Wednesday, March 4, 2020

A Conversation with Hunter Foster

Hunter Foster, archival assistant for conservation

Hunter Foster, archival assistant for conservation, has long loved art and history. He earned a Bachelor of Fine Arts in Fiber and Material Studies from the School of the Art Institute of Chicago. Foster is detail-oriented and spends hours repairing and preserving historical materials, including books and maps. He says he is interested in keeping and maintaining items that are part of our state’s collective memory and identity. Foster repairs material for public use, while maintaining the original appearance. He recently took time from his busy schedule to answer a few questions.

Q: What’s your job title, and how long have you worked at the Arkansas State Archives?
A: I started as the archival assistant for conservation at the Arkansas State Archives in May 2019.

Q: What do you do on a typical day at the Arkansas State Archives?
A: Although my tasks at the Arkansas State Archives vary somewhat daily, I am primarily responsible for the conservation treatments and housing of objects in our collections. I typically work with our Curator Julienne Crawford and Archivist Stephanie Carter to examine items in need for conservation and determine the most appropriate plan for treatment. Treatments include, but are not limited to, a combination of surface-cleaning documents, mending tears, remediating mold, flattening rolled or folded maps and documents and making custom boxes, mats and enclosures for items. I also am responsible for our environmental monitoring system, which records data about the indoor environmental conditions at the ASA so that we can ensure that our collections are kept in the ideal conditions for long-term storage and preservation.

Q: How did you become interested in Arkansas history or working at the Arkansas State Archives?
A: My training is in fine art and textiles, but as an Arkansan, I have long been deeply interested in the stories and traditions of the place where I am from. I love food history and collect community cookbooks from around the state. The Arkansas State Archives has many interesting historical cookbooks, as well as, information and photographs regarding regional foodways, which has been a treat to uncover.  So far, my some of my favorite food-related discoveries have been pamphlets produced in the early 20th century that promote Arkansas agriculture, including statistics and figures about the varieties and quantities of crops grown in the state. The pamphlets were distributed to encourage people to move to Arkansas, buy land and farm.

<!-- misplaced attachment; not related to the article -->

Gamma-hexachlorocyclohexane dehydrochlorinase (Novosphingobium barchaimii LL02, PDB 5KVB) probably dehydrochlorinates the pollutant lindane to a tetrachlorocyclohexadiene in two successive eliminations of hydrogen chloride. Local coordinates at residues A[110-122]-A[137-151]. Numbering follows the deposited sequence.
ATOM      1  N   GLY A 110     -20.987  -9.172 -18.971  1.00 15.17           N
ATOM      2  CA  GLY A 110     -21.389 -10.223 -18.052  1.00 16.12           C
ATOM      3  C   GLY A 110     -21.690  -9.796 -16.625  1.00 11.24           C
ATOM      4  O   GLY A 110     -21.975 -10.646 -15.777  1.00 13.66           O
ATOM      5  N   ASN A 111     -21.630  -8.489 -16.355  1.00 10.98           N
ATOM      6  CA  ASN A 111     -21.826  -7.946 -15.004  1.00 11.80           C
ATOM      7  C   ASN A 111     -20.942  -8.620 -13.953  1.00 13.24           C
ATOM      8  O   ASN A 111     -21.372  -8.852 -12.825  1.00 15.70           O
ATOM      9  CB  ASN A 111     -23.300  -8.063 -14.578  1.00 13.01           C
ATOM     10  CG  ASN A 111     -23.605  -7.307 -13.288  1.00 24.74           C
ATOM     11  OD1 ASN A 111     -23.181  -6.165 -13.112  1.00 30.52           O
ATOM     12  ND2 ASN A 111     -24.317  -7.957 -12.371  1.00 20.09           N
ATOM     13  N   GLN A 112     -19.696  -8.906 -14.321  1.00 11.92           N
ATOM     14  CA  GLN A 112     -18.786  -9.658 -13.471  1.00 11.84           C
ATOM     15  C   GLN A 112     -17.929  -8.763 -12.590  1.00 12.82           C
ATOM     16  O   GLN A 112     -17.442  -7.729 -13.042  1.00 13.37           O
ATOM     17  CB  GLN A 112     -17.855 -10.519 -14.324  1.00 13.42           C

A: I have enjoyed learning a lot about maps during my work at the Arkansas State Archives. Treating and rehousing a large variety of maps, including topographical maps, property ownership maps, highway department maps and travelers' maps, has sparked within me an unexpected curiosity about places and towns in Arkansas. Previously, I was unfamiliar with much of these places’ histories. I have found historical maps to be an interesting way to learn about the changes of a specific place over time. I notice changes while working on a large collection of maps as places evolve over time. Although I don’t usually study one place in depth, I have had places to spark my interest, just based on their names. For example, Patmos in Hempstead County is named after the Greek Island that the Book of Revelations was written on. The town was created during the construction of the Louisiana and Arkansas Railway during the early 20th century. The last U.S. Census reported a population of only 64 for Patmos. I like finding all the names of towns and cemeteries, etc., with biblical references.

Q: Why do you think the Arkansas State Archives is important for Arkansans?
A: In addition to the mammoth role the Arkansas State Archives performs in preserving Arkansas’s cultural heritage, I think we provide more resources than people might realize. Before starting my work here, I certainly didn’t know how much historical research material was available to anyone who is interested. Beyond its deep well of information useful to genealogists and community historians, the Arkansas State Archives provides support to academic researchers, educators and legislators. We also preserve a myriad of newspapers and records through microfilm and digitization, produce lectures, workshops and events for the public, offer some research services and organize and create exhibitions that travel across the state.

Q: What is the most rewarding part of your job?
A: Some of the most rewarding moments of working at the archives have been the opportunities I’ve had to meet with patrons, answer questions and offer ideas about accessible solutions to preserving and protecting items in their own personal collections or family artifacts. I love hearing about personal relationships people have with objects that have been in their families for generations. I’m also constantly learning about new materials and historical production methods, which is very gratifying. 

Q: How do you see archiving evolving in the future?
A: I think a challenge in the future will be how to keep up with preservation methods for the continually evolving and changing ways in which information is digitally created and stored. I think the ways the public accesses and interacts with the Arkansas State Archives also will change in exciting ways as more and more information becomes digitized and made available online. 

Q: What do you wish people knew about Archives?
A: I wish people knew how accessible we are, and that we are here for them. The cultural heritage of the state belongs to the people of Arkansas. They can come here to see it and use it for free.